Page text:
A long time ago, the world was shrouded in darkness. Then came the splendor of light, bringing life and love into the universe, and the Lord of Darkness retreated deep into the shadows of the earth, plotting his return to power
The anamorphically enhanced Director
The 5.1-channel remastered audio presentations, for the Director's Cut version, have sonic characteristics that are relevant to the age of the original production, yet also project rather enveloping, sweeping sonic landscapes. The surrounds are prominently engaged, and the frontal soundstage is abundantly enveloping and expansive. The original recording quality sounds noticeably dated, sometimes exhibiting a somewhat strident presence. But this new remastered sound mix is certainly no slouch in the spatiality department. There is also significant low-end rendering with the repurposed soundtracks. This is attributable in part to some .1 LFE activity. The dated recording affects the natural tonality of the dialogue, which is otherwise adequately clear and distinct. The DTS
WSR DVD-ROM Review
DVD-ROM Enhancements Rating:
There is not much to this Ridley Scott classic as far as DVD-ROM goes. After loading the InterActual Player 2 software, you are brought to the paltry main menu, with links for the Original Screenplay and the Shooting Screenplay. Each screenplay is loaded with the same format as most other screenplay viewers. I am impressed with the inclusion of the video window for both screenplays, as most discs with multiple versions tend to choose the shooting script for showing the film. It is interesting to see the changes that went on from the original script to the final cut. Nothing more can be said for this title. It is short and dull in comparison to most of the other DVD-ROM titles released these days. I was happy with the presentation of the film with each screenplay, but that is far too small an accomplishment to receive a high rating. (Danny Richelieu)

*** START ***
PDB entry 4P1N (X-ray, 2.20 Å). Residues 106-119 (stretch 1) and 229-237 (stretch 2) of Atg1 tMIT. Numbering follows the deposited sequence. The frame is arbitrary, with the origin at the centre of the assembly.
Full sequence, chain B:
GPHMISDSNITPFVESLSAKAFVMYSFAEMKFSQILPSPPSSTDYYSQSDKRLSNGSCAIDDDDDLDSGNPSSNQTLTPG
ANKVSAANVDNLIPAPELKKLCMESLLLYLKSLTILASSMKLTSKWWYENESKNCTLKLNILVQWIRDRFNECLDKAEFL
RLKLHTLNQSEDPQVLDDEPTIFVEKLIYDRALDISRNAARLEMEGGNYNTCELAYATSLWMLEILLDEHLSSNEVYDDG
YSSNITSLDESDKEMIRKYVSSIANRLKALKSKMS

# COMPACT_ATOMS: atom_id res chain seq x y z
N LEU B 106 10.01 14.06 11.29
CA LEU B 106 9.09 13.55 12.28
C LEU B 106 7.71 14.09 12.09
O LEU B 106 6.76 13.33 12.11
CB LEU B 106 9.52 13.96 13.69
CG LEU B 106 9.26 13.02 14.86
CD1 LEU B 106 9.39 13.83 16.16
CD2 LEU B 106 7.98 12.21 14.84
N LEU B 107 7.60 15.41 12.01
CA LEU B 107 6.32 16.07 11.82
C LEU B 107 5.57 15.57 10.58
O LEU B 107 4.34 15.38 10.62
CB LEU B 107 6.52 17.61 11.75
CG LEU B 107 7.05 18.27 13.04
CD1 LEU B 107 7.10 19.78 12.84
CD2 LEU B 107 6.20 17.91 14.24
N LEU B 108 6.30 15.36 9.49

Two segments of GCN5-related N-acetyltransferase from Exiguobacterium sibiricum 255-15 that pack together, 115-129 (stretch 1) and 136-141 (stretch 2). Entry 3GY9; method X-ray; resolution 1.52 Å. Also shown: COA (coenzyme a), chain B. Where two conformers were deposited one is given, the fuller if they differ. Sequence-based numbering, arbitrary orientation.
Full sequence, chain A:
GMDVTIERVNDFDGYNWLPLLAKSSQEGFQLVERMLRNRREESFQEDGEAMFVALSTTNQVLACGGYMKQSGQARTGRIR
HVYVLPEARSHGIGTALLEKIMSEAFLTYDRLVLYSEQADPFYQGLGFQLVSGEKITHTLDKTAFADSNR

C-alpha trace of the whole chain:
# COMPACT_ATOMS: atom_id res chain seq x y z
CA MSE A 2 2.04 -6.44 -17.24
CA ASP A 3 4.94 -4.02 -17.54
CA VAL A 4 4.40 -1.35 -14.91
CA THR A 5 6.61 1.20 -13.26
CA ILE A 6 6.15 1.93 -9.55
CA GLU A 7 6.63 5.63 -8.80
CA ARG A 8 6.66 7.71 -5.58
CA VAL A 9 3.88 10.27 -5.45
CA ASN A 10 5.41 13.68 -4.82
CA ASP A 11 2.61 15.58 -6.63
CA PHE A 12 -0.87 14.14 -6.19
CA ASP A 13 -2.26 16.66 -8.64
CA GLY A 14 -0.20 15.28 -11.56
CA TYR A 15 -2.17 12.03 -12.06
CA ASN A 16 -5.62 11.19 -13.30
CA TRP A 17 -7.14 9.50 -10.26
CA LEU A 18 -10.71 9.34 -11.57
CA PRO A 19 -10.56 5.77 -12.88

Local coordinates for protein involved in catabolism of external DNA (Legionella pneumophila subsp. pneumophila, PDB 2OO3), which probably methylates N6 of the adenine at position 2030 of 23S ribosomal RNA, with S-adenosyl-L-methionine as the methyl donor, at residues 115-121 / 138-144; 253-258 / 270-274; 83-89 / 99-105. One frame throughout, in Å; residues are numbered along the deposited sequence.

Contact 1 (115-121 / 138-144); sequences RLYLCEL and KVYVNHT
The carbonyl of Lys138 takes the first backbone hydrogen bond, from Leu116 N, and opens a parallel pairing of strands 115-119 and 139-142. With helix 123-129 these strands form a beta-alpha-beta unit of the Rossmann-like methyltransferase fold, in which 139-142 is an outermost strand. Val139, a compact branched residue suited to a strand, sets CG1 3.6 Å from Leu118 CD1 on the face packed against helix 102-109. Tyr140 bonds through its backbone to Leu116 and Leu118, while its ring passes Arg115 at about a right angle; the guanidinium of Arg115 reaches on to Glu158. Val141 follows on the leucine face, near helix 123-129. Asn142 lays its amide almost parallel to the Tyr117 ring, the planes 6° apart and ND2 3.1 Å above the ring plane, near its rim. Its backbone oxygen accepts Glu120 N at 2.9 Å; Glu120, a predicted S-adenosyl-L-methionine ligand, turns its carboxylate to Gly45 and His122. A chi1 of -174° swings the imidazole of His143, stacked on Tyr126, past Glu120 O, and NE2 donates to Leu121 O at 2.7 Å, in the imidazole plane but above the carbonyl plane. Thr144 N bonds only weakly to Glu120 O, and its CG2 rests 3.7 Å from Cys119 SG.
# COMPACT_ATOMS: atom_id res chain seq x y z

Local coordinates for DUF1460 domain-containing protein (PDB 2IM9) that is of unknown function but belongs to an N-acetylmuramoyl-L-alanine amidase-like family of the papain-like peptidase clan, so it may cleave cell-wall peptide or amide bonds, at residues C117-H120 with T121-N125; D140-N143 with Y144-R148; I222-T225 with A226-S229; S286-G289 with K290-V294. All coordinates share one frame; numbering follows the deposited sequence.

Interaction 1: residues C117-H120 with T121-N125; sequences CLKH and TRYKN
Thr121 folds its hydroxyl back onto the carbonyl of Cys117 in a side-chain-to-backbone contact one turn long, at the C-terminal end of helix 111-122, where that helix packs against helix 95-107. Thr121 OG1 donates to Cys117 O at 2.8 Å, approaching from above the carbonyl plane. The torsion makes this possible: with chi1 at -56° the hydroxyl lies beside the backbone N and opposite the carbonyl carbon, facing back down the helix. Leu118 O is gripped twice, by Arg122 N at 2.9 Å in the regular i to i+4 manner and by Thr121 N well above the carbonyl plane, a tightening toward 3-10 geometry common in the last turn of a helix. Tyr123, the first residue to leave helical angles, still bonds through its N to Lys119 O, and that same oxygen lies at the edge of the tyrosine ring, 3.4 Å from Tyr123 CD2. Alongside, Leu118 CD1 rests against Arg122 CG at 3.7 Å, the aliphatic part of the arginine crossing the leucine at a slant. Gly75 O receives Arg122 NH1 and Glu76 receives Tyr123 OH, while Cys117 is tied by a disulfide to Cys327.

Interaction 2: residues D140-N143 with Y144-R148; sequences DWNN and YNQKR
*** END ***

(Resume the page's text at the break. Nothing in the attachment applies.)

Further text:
Reason #123 Why Readers Love Widescreen Review:
I read WSR for the articles—honest. Terry Paullin's industry insight is refreshing and lively. The lack of comparisons of which home theatre-in-a-box is best or which sub $200 DVD player is best leaves more room for in-depth product and movie reviews. Most importantly, though, I read WSR for the caricature of Gary Reber morphed on to the movie featured on the cover in the Editor's Couch page. Pierce Brosnan had better watch out!